A Horrible Murder—was committed in the neighborhood of his grandfather’s. Three mangled bodies of the Galloway family were found dead with evident marks of rudeness and fiendish brutality on the old lady, Jane Galloway, her daughter and a little grandchild only three years old, were found lying in the house where the family had lived. The murderer had knocked another member of the family, James Galloway, only seven years of age, in the head and left him for dead. According to Logsdon, the family did not have a very good reputation, and, although, it is said that the object of the murder was for money, yet this could not have been the case, as they were in stringent circumstances, going about the neighborhood asking for sewing. This he states as having heard only, and does not give it as his own personal knowledge. He was not acquainted with the family—never had been to the house and only knew by sight, the murdered woman, Amanda, whom he had once seen at church. The family lived on Wolf River, about seven miles from where he was born. Leaving Fentress County Tuesday, Logsdon walked toward home, but stopped on Saturday and Sunday with a friend living on Green River, near Pelley’s Mills, Casey County, Ky. Sunday he attended Salem Church, in the neighborhood, and left next morning for his home twenty miles distant, arriving at home in the evening, where he was arrested the next day, on the charge of murder.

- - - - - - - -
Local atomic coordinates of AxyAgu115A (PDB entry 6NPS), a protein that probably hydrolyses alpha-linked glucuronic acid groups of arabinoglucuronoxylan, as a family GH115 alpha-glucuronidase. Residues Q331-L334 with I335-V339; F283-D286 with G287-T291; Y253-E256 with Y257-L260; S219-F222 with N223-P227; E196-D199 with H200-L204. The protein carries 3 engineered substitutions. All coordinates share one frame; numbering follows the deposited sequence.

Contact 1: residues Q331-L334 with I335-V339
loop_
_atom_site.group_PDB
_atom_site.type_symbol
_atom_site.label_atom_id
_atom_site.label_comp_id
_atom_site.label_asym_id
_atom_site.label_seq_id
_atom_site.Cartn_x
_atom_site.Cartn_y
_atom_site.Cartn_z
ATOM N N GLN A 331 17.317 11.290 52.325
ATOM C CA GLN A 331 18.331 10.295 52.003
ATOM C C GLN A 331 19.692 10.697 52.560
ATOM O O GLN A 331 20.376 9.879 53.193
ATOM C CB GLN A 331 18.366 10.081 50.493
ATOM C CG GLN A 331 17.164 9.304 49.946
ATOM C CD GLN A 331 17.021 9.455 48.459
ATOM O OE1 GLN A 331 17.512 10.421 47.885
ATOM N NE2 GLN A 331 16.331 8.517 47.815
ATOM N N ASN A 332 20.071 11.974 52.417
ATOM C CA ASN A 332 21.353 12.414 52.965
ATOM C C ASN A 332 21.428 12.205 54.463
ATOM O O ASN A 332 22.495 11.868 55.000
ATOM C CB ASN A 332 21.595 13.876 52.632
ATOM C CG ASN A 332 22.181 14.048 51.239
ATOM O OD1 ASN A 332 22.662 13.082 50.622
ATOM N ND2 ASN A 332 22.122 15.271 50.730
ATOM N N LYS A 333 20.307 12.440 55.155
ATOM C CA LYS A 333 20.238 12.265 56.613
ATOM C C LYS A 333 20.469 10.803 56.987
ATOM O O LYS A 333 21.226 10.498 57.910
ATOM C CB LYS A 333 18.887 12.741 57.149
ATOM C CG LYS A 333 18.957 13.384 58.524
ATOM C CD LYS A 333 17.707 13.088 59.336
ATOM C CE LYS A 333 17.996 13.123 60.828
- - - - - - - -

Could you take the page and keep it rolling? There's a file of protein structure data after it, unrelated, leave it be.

An Eventful Prison Life—Logsdon gave the correspondent the particulars of his life since his arrest on the charge of the murder. He narrated the particulars of his three trials, resulting each time in a conviction of murder in the first degree. He also told about his escapes and recaptures. His Father and Mother—are now living in Knoxville. The former is a cripple, having had his leg and ribs broken by being thrown from a horse. His mother has been an invalid for years, and neither as yet know the sadness their hearts must bow in the death awaiting their son. Though poor and afflicted with disease, the affections for a son still have life enough to feel the misery and anguish that soon must wring their hearts. Logsdon is an intelligent man and we have given his history as related by him yesterday. Upon leaving the jail the prisoner’s face brightened up and he asked that a paper containing his story be sent to him and one to his mother to whom he had not written.